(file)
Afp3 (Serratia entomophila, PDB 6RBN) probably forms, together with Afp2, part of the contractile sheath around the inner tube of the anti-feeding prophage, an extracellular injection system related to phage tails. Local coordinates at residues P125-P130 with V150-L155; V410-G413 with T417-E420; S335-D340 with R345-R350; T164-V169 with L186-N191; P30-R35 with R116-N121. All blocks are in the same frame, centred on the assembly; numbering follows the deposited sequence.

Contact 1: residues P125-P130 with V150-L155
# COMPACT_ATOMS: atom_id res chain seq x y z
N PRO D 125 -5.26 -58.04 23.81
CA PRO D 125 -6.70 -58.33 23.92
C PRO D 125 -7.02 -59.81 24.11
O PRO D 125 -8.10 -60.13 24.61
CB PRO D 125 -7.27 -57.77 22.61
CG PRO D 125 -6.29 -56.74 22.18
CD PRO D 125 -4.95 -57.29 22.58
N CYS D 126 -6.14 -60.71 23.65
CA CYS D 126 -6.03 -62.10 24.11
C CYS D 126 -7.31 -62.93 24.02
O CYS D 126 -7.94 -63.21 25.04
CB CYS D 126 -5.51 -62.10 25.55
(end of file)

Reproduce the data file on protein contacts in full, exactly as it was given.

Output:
Afp3 (Serratia entomophila, PDB 6RBN) probably forms, together with Afp2, part of the contractile sheath around the inner tube of the anti-feeding prophage, an extracellular injection system related to phage tails. Local coordinates at residues P125-P130 with V150-L155; V410-G413 with T417-E420; S335-D340 with R345-R350; T164-V169 with L186-N191; P30-R35 with R116-N121. All blocks are in the same frame, centred on the assembly; numbering follows the deposited sequence.

Contact 1: residues P125-P130 with V150-L155
# COMPACT_ATOMS: atom_id res chain seq x y z
N PRO D 125 -5.26 -58.04 23.81
CA PRO D 125 -6.70 -58.33 23.92
C PRO D 125 -7.02 -59.81 24.11
O PRO D 125 -8.10 -60.13 24.61
CB PRO D 125 -7.27 -57.77 22.61
CG PRO D 125 -6.29 -56.74 22.18
CD PRO D 125 -4.95 -57.29 22.58
N CYS D 126 -6.14 -60.71 23.65
CA CYS D 126 -6.03 -62.10 24.11
C CYS D 126 -7.31 -62.93 24.02
O CYS D 126 -7.94 -63.21 25.04
CB CYS D 126 -5.51 -62.10 25.55